Joe loses her family after prioritizing her visits to K over taking care of her son, and her employer demands that she seek counseling under penalty of losing her job.  There’s a bit of narrative whiplash here in terms of how we’re meant to view Joe: in Volume I, we never saw her as someone who needed to “get better,” or someone that we were supposed to “take care of.”  Now, we see her admit that she has a sickness.  The psychologist (Caroline Goodall) tells her to remove anything from her life that reminds her of sex.  In the next shot, her apartment is completely empty, and her mirror painted over.  Thankfully, she soon lambastes the therapy group, claiming that she loves herself and that she’s not like the rest of them, who have used sex to fill some hole (a word that gets deliberately repeated throughout both films) in their lives.  The next image, beneath a rocking Talking Heads soundtrack, shows Joe tossing a Molotov cocktail at a parked car and walking away like an apathetic action hero.  Did this really happen?  Seligman stops the story.  “Wait,” he says.  “I didn’t get that part.”

Joe backpedals.  She becomes an enforcer for a debt collector named L (Willem Dafoe), who respects her “qualifications” (i.e. she understands the desires of men, and knows how to hurt people).  Okay.  We get it.  Natural empathy is nonexistent to Joe.  But now we get a narrative manifestation of a theme, and in a story about a character, it’s too jarring.  Then we remember von Trier’s obsession with self-loathing, and that his films’ examinations of paranoia and depression carry an unequivocal undercurrent of cynicism.  Suddenly, in a film we can’t imagine an ending for, things don’t seem so rosy.  L suggests that Joe find a “successor,” and recommends P (Mia Goth), a fifteen year-old daughter of criminals.  The girl moves in with Joe, and their relationship soon grows, as it must, into a sexual one.  But where Volume I would have seen Seligman asking Joe if she knew she was interested in women (i.e. deepening her character), Volume II sticks to forward action.  P wants to work in debt collection too, so Joe brings her to work.  Finally, the Law of the Inevitable Coincidence takes over, and it’s particularly sad because we know it’s coming: one of the men Joe must extort is Jerôme (now played by Michaël Pas, which is off-putting after seeing LaBeouf in the role for 3+ hours).  What follows, which includes P’s betrayal of Joe, makes little sense because we haven’t gotten to know her very well, and ends where the first film begins: with Joe lying in the alleyway after a beating from the two people she actually has feelings for (and notice what P does to her in this scene.  “P.”  Get it? Hardy har, Lars).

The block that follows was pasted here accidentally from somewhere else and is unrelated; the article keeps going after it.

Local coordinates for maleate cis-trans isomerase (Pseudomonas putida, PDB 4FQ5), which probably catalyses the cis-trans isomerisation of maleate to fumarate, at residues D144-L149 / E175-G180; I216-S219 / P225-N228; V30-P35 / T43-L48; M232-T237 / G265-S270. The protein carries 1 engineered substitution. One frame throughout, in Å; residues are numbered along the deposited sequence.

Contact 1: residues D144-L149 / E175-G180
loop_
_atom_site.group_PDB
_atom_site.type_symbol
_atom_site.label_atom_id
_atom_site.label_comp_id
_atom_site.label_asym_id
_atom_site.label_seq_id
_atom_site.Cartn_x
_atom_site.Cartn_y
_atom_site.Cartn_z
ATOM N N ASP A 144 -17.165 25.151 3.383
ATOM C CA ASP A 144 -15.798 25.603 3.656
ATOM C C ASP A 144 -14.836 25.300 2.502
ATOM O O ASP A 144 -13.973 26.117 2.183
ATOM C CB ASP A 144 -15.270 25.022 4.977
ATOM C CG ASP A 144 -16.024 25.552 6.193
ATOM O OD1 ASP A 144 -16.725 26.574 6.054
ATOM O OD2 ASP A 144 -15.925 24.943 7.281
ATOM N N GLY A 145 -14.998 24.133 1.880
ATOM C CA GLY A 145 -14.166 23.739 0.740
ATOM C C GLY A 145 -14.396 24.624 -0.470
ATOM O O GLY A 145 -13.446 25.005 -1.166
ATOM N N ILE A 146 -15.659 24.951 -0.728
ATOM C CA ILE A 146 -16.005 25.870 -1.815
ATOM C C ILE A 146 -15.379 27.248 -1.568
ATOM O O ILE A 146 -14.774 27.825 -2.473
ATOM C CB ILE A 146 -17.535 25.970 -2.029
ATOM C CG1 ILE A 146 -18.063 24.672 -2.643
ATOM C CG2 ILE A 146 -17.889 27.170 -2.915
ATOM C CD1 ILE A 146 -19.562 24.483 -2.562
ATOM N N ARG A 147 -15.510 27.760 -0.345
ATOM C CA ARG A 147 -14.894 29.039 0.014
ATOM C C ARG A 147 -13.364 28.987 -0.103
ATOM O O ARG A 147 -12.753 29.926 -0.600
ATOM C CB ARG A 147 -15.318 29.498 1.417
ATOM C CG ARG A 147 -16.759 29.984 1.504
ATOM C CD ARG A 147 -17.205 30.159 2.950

Joe has never looked at the whole story like this before.  Look what she has in front of her: all of the most important parts of her life, compartmentalized in some truly dazzling (and above all, logical) ways.  There’s some sort of epiphany, maybe.  She wants to be who she is while pruning the parts of her that make happiness impossible.  She remembers seeing a lone, deformed tree at the top of a mountain.  We remember her father (Christian Slater) and his allegory about the lone, beautiful ash tree.  How the souls of trees look like the souls of people.  We remember Yggdrasil.  This really could end gently and nicely (not “happily,” mind you).